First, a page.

Advanced Mobile Phone Service: Cell-Site Hardware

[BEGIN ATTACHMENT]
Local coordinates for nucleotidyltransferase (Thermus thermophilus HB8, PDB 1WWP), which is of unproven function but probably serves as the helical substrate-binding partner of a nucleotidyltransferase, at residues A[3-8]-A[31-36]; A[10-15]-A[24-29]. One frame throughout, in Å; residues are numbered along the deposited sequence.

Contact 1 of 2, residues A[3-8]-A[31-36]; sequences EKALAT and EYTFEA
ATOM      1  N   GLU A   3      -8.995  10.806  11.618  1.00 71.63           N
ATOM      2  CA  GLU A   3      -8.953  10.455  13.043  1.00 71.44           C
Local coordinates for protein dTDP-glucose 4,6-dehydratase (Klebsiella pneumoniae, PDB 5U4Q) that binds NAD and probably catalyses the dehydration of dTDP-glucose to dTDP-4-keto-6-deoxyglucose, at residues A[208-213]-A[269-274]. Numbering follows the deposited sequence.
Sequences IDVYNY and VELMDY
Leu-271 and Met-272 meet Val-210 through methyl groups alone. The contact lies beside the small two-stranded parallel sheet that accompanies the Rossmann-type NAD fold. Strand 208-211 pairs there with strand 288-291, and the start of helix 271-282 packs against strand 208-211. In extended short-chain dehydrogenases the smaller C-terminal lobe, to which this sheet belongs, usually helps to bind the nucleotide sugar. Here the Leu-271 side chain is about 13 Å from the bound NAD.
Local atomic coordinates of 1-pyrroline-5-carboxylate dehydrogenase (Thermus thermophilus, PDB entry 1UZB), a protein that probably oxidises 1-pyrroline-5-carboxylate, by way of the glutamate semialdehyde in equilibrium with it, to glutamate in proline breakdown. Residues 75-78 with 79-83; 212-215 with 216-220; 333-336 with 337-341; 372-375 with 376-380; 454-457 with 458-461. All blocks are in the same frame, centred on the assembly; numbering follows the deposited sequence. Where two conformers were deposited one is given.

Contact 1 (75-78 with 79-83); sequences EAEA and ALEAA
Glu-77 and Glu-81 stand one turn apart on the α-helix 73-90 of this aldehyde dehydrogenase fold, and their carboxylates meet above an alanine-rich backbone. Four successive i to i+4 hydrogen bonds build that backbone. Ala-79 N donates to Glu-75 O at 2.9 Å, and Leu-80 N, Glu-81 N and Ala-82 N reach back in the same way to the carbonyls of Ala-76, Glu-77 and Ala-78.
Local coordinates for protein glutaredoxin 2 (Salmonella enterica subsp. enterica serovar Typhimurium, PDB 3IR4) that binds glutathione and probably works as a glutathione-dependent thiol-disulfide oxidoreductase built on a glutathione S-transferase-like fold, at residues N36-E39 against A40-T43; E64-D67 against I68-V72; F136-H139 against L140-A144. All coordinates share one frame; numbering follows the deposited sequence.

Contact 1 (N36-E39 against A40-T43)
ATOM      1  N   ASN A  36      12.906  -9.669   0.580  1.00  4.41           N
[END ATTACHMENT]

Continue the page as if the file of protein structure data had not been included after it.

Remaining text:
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<ul><li><p>Copyright 1979 American Telephone and Telegraph Company T H E BELL SYSTEM TECHNICAL JOURNAL </p><p>Vol. 58, No. 1, January 1979 Printed in USA. </p><p>Advanced Mobile Phone Service: </p><p>Cell-Site Hardware </p><p>By N. EHRLICH. R. E. FISHER, and T. K. WINGARD </p><p>(Manuscript received August 1, 1978) </p><p>The hardware facilities of the AMPS cell site connect the mobile radio customer to the land telephone network and perform actions necessary for R F radiation, reception, and distribution; voice and data communications and processing; equipment testing, control, and reconfiguration; and call setup, supervision, and termination. Cell-site operational control is achieved partially through wired logic and partially through programmable controllers. This paper describes the cell-site functional groups, their physical characteristics and design, and the ways they interface with the rest of the AMPS system. </p><p>I. INTRODUCTION </p><p>In the A M P S system, the interface between the land te lephone network and the radio pa ths to the mobiles occurs a t the cell sites. In addit ion to performing functions needed for t runk terrnination and for radio t ransmission and reception, the cell site handles many semiau-tonomous functions under the general direction of the Mobile Telephone Switching Office (MTSO ) . Figure 1 is a block diagram of the major A M P S subsystems. </p><p>Cell sites have facilities to: ( i ) Provide R F radiation, reception, and distribution. </p><p>( ii ) Provide da ta communicat ions with the M T S O and mobiles. (Hi) Locate mobiles. (iv) Perform remotely ordered equ ipment testing. (v) Perform equ ipment control and reconfiguration functions. </p><p>(vi) Perform voice-processing functions. (vii) Perform call setup, call supervision, and call terminat ion </p><p>functions. </p><p>153 </p></li><li><p> MTSO I PROCESSOR </p><p>S W I T C H I N G N E T W O R K </p><p>L . </p><p>R C V </p><p>R C V </p><p>I </p><p>O A T A T E R M I N A L </p><p>V O I C E T R U N K S </p><p>L I N E S U P E R V I S I O N </p><p>F R A M E </p><p>D A T A L I N K S </p><p>CELL SITE " I </p><p>I D A T A F R A M E ~ ~ | </p><p>C O N T R O L L E R I </p><p>D A T A A N O L O C A T I N G </p><p>R A D I O S </p><p>M A I N T E N A N C E A N O T E S T </p><p>F R A M E </p><p>R A D I O F R A M E 0 </p><p>I X M T ^ </p><p>R A O I O F R A M E I </p><p>R A D I O F R A M E 2 </p><p>T T LF' </p><p>R C V ^ </p><p>C O N T R O L L O G I C U N I T U N I T </p><p>T R A N S C E I V E R </p><p>MOBILE ~1 </p><p>I </p><p>J Fig. 1 A M P S major subsystems. </p><p>(viii) Handoff or receive from ano the r cell site any mobile which has moved out of the normal service area of the cell site carrying the call. </p><p>Cell-site operat ions are controlled part ial ly by wired logic and partially by programmable controllers. Control functions a re r edundan t and can be reconfigured as needed to overcome a localized failure. A ba t te ry p lan t assures main tenance of service in case of commercial power outage. Facilities dependen t upon traffic requi rements in each cell coverage a rea a re modular so t h a t addit ional uni ts may be installed as needed to m a t c h busy-hour traffic levels. Th i s will ensure t h a t plant inves tment can grow sensibly as a function of ant icipated revenues. </p><p>154 THE BELL SYSTEM TECHNICAL JOURNAL, JANUARY 1979 </p></li><li><p>Figure 2 is an isometric view of a typical cell site with a capacity of 48 voice channels . T h e precise n u m b e r of frames at each site is a function of the voice channel requi rements for t ha t site. T h e r e are four frame codes, and the smallest size cell site requires one of each code. E a c h radio frame h a s a max imum capacity of 16 radios. When the n u m b e r of voice radios grows beyond 16, ano ther radio frame mus t be added. Each line supervision frame (LSF) can handle 48 voice channels and, when this n u m b e r is exceeded, ano ther L S F is added. A single da ta frame (DF ) and a single main tenance test frame (MTF ) a re necessary regardless of the n u m b e r of voice radios in t h e cell site. T h e max imum size of a cell site is 144 voice radios, which would require a total of 14 frames: nine radio frames, th ree line supervision frames, one da ta frame, and one main tenance test frame.* T h e discussion in this paper of the functional design of the cell site parallels the organization of these frames. </p><p>Sect ion II describes the da ta frame, which serves as the mas ter control center for the cell site. Section III describes the line supervision frame, which interfaces the four-wire voice t runks (originating a t the M T S O ) with the cell-site voice-radio transceivers. Section IV describes the radio frame, which is composed of two bays. Section V describes the main tenance and test frame, which gives the cell site the abi l i tythrough the use of ano ther p rogrammable controllerto test for t roubles in the radio and audio equipment . Section VI describes the power system. Section VII describes the physical design of a cell site. </p><p>II. DATA FRAME </p><p>T h e da ta frame (see Figs. 3 and 4) contains the equ ipment for major cell-site control functions, which include communicat ion with the M T S O , control of voice and da ta communicat ion with mobiles, and communicat ion with the controller in t h e main tenance test frame. Communica t ion between controllers is necessary for request ing performance of specific tes ts and for receiving results. T h e D F contains bo th hardwired logic and programmable controllers. Only one set of hardwired logic and one controller is needed per cell site regardless of the n u m b e r of voice radios. Because of the critical functions performed in the D F , r edundancy of all subassemblies is provided to assure cont inuat ion of service in the presence of a failure. T h e D F can reconfigure itself under the direction of the M T S O , which mainta ins service by permit t ing any malfunctioning subassembly to be replaced with an off-line r edundan t unit. </p><p>T h e da ta frame (see Fig. 4) contains five major subsystems: </p><p>* In addition to these transmission and control frames, four additional W E 111A power system frames and an associated battery system are required for the maximum size cell site. </p><p>CELL-SITE HARDWARE 155 </p></li><li><p>156 THE BELL SYSTEM TECHNICAL JOURNAL. JANUARY 1979 </p></li><li><p>s </p><p>a -Sf </p><p>CELL-SITE HARDWARE 157 </p></li><li><p>T O LSF C O N T R O L L E R </p><p>T O M T F C O N T R O L L E R </p><p>M T S O </p><p>D A T A L I N K A D A T A D A T A </p><p>SET SET A C O N T R O L L E R </p><p>C O N T R O L L E R </p><p>0 </p><p>D A T A L I N K D A T A </p><p>r . </p><p>D A T A S E T SE T </p><p>1 </p><p>C O N T R O L L E R </p><p>C O N T R O L L E R </p><p>1 </p><p>S E T U P R A D I O S </p><p>T O R A D I O F R A M E A N D A N T E N N A S </p><p>N T E R F A C E L O C A T I N G </p><p>R E C E I V E R S </p><p>F R O M A N T E N N A S </p><p>. V O I C E O A T A R E C E I V E R S </p><p>F R O M A N T E N N A S </p><p> T O LSF T O M T F </p><p>C O N T R O L L E R C O N T R O L L E R </p><p>Fig. 4Data frame block diagram. </p><p>( i ) Land da ta Links, described in Section 2.1. ( i i ) Controllers described in Section 2.2. </p><p>(Hi) S e t u p radio communicat ion, described in Section 2.3. (iv) Locating radios, described in Section 2.4. (v) Voice-channel da ta communicat ions, described in Section 2.5. </p><p>2.1 Land data links </p><p>D a t a communicat ion between the M T S O and each cell site takes place over two redundan t da ta links connecting Western Electric 201D da t a sets a t each terminat ion. T h e 201D da ta set operates a t a 2.4-k b / s ra te and supplies T T L level ou tpu ts so t ha t no buffering is required between it and the D F logic. T h e da ta set controller converts the 32-bi t serial messages into 16-bit parallel words for transfer to the controllers. T h e 201D also can configure itself for loop-around testing unde r remote control of the M T S O . Th i s feature is essential for maintenance because t h e cell si tes will normally be unmanned . T h e da ta sets and t h e da t a set interfaces also opera te in t h e reverse direction to t ake and t ransmi t da ta from the controllers to t h e M T S O . </p><p>2.2 Controllers </p><p>T h e controller of the da ta frame (see Fig. 5) consists of a P R O C O N , a writable s tore uni t (wsu) , a par i ty generator and checker, and a da ta bus to connect the P R O C O N to the numerous peripherals with which it mus t communicate . All uni ts are provided redundant ly to assure cont inuat ion of service in the presence of failure. </p><p>T h e P R O C O N is a small general-purpose programmable controller, </p><p>158 THE BELL SYSTEM TECHNICAL JOURNAL, JANUARY 1979 </p></li><li><p>W R I T A B L E S T O R E U N I T O </p><p>I N P U T BUS M U L T I P L E X E R </p><p>P E R I P H E R A L 0 </p><p>LT I N P U T B U S </p><p>M U L T I P L E X E R P R O C O N I </p><p>P E R I P H E R A L I </p><p>P E R I P H E R A L </p><p>W R I T A B L E S T O R E U N I T I </p><p>Fig. 5Data frame controller. </p><p>developed a t Bell Laboratories, designed to have sequencing and control functions with very high reliability. I t is self-checking; an A S W (all seems well) signal indicates the presence or absence of a failure. T h e r edundan t P R O C O N recognizes this indication and repor ts failure to the M T S O . T h e M T S O will then use the properly functioning P R O C O N for further cell-site control and will pr int ou t in a maintenance center a reques t to dispatch a craftsperson to t h e cell site to correct t he problem. </p><p>P R O C O N processes 16-bit parallel da ta words bu t uses 24-bit words for program instructions. I t contains da ta manipulat ion uni ts ( D M U ) , a control uni t (cu-16), and program storage uni ts ( P S U ) . T h e D M U contains instruction decoders, internal registers, logical /ar i thmetic capability, and peripheral communicat ion logic. T h e control uni t contains program-addressing logic, clock distribution, and fault-detection circuits. Each P S U board contains 2048 (2K) 24-bit words of read-only memory (ROM ) . T h e P R O C O N contains 4000 words of R O M and accesses an addit ional 4000 24-bit words of random-access memory (RAM ) in its associated w s u . Th i s increases its effective program store capacity to 8000 words. T h e w s u also provides 2000 18-bit words of da ta memory ( D M ) for P R O C O N access. Sixteen bits of each D M word contain da ta , and t h e remaining two bits are used for pari ty. </p><p>T h e P R O C O N ou tpu t is linked to a 16-bit da ta bus, which connects it to all peripherals, both within the D P and in o ther cell-site frames. </p><p>CELL-SITE HARDWARE 159 </p></li><li><p>Separa te control signals from the P R O C O N indicate the address of the peripheral to be connected to t h e da ta bus to receive a part icular message. In a similar manner , per ipherals are connected to the da ta bus to allow the controller to read information from a peripheral 's ou tpu t register when the peripheral is act ing as a sensor. Par i ty is added a t the source for all da ta messages placed on the bus and is checked by the uni t receiving the message before it is used. </p><p>2.3 Setup radio communication </p><p>Se tup radios, as described in Ref. 1, t ransmi t only data, and are used in t h e initial phase of "set t ing u p " t h e call prior to the es tabl ishment of a voice p a t h for communicat ion. T h e y are for the general (shared) use of the cell site in communicat ing with all mobiles within its zone. In addit ion, the se tup radios also t ransmi t overhead messages to assure t h a t idle mobiles within the cell coverage zone are ready and able to communica te should a call be init iated to or from t h e mobile. </p><p>In the forward direction (land to mobile), referred to as the forward se tup channel , messages may be ei ther one or two words in length. Each word consists of da ta bi ts t ransmi t ted serially a t a ra te of 10 k b / s and encoded before transmission to provide 28 message bits and 12 B C H error detect ion/correct ion bits for a to ta l of 40 bits per word. In t h e reverse se tup direction, the mobile t ransmi tsat the same da ta rate48-bit words, with 36 of these bits available for message informat ion and 12 bits used for the error detect ion/correct ion code. T h e words in the reverse direction vary in number . T h e n u m b e r of words needed is t r ansmi t ted as par t of the message information. In each direction, each word is repeated five t imes to allow a majority voting of t h e detected word to protect the integrity of the transmission against t h e effects of noise, mul t ipa th fading, and interference. T o minimize t h e effects of noise t h a t comes in bursts , t he five repeats of each message in t h e forward direction are interleaved with similar messages addressed to ano ther mobile. Th i s group of two words, each t ransmitted five t imes, is preceded by 10 bits of dot t ing (al ternate ones and zeros) for bit synchronization and 11 bits of Barker Code* for word synchronizat ion (see Fig. 6). T h e bit-and-word synchronization permits the mobiles to frame t h e forward se tup messages and determines when each word and each sequence of t h e five-word repea ts begin and end. Each mobile will look a t only one of the two interleaved sets of words in t h e message s t ream, depending on whe ther the last digit of t h e mobile 's te lephone number is odd or even. </p><p>An addit ional bit, called the busy-idle bit, is inserted immediately following t h e bit sync, the word sync, and every 10 bits of each message word. If t he bit is a 1, t he reverse se tup channel of the part icular cell </p><p>* Barker Code consists of a bit sequence that is highly unlikely to be reproduced by rhythmic or random noise. It is 11100010010. </p><p>160 THE BELL SYSTEM TECHNICAL JOURNAL. JANUARY 1979 </p></li><li><p>(NOT TO SCALEI </p><p>10 11 40 40 40 40 40 </p><p>BIT SYNC WORD SYNCIIWO A, wo a , WO A 2 WO B 2 WD A , </p><p>til III II </p><p>40 40 40 10 </p><p>WO B, WD Aj WD B s | BIT SYNC </p><p>1 lint BUSY-IDLE BIT INSERTION (10 MESSAGE BITS BETWEEN SUCCESSIVE BUSY-IDLE BITS) </p><p>LOGIC 0 BUSY LOGIC I = IOLE </p><p>A, FIRST OF FIVE REPEATS OF WORD A (40-BIT MESSAGE WORD) </p><p>B, * FIRST OF FIVE REPEATS OF WORD (40-BIT MESSAGE WOROI </p><p>Aj SECOND OF FIVE REPEATS OF WORD A (40-BIT MESSAGE WORDI </p><p>B 2 = SECOND OF FIVE REPEATS OF WORD (40-BIT MESSAGE WORD) </p><p>B 5 FIFTH OF FIVE REPEATS DF WORD 8 (40-BIT MESSAGE WORD) </p><p>Fig. 6Forward set-up channel message stream. A given logic unit reads only one of the two interleaved messages. </p><p>site t ransmit t ing the message s t ream is idle, and any mobile desiring to init iate a call or to respond to a page m a y t ransmit . If t he bit is a 0, t h e reverse se tup channel is being used by another mobile t ransmit t ing a call origination or a page response. A mobile wishing to t ransmi t on t h a t channel mus t wait a shor t t ime interval and moni tor the channel again unti l idle bits are observed. </p><p>T h e r e is no essential difference between a voice radio and a se tup radio, per se. In fact, the identical radio equipment codes may be used in ei ther position. T h e differences in practice between the se tup radio and the voice radio are the frequency channel to which each is assigned and the interface circuits t h a t control the operat ion of t h e radio. </p><p>In the case of the se tup radio t ransmit ter , four circuit packs,* three designated as se tup t ransmi t te r interface and one as setup t ransmi t te r controller, t ak...</p></li></ul>